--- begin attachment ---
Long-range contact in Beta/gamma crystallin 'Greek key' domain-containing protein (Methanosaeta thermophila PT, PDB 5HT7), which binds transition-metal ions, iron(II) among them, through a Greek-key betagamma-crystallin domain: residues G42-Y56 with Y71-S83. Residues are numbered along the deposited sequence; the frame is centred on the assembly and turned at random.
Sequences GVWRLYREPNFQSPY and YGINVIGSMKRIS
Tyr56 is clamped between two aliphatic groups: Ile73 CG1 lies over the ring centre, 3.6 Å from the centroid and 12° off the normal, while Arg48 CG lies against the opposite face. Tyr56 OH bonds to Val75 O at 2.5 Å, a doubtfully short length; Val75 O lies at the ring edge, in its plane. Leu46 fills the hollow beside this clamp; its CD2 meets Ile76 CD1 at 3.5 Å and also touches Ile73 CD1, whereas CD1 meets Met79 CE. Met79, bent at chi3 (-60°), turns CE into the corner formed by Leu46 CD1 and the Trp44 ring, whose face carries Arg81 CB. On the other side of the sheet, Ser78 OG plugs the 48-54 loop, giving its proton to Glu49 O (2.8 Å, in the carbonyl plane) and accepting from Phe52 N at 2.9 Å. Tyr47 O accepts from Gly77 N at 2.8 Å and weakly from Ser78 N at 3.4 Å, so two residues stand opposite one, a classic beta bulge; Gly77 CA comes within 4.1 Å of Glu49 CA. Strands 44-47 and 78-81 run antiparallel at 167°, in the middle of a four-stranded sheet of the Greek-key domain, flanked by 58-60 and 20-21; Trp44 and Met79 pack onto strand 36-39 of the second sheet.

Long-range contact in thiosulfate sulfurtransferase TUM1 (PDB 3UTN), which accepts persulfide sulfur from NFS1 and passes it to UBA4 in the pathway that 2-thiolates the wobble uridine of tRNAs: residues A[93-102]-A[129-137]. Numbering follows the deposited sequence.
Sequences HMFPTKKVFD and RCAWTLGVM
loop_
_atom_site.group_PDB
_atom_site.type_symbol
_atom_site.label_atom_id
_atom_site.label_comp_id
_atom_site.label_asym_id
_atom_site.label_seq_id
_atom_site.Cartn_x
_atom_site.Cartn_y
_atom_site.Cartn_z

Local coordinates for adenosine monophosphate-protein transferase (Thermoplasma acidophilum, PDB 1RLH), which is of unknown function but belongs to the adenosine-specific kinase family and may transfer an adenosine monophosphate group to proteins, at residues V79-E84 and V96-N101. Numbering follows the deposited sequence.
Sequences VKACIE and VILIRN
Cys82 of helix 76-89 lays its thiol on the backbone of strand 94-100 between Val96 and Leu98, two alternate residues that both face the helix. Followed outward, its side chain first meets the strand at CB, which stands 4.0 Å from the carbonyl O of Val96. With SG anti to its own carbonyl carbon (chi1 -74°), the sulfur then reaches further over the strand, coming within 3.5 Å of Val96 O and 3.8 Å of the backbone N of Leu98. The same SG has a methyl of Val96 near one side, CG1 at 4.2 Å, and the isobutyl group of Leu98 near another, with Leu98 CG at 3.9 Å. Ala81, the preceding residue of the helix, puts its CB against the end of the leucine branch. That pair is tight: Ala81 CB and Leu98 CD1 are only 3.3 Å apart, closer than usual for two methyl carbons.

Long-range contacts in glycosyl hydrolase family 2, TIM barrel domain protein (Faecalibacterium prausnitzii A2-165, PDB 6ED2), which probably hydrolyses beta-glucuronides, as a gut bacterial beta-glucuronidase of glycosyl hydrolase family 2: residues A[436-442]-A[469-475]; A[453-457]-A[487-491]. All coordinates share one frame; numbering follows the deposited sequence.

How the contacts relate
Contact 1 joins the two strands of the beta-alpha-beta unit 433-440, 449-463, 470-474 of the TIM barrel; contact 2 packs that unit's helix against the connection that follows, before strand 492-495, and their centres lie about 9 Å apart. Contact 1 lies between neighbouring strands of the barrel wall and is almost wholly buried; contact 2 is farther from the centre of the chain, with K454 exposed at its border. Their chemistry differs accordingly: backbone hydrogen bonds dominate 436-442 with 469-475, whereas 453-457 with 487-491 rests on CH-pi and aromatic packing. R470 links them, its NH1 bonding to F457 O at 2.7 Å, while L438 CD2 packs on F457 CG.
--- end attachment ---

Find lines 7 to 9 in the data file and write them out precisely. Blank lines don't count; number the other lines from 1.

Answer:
_atom_site.group_PDB
_atom_site.type_symbol
_atom_site.label_atom_id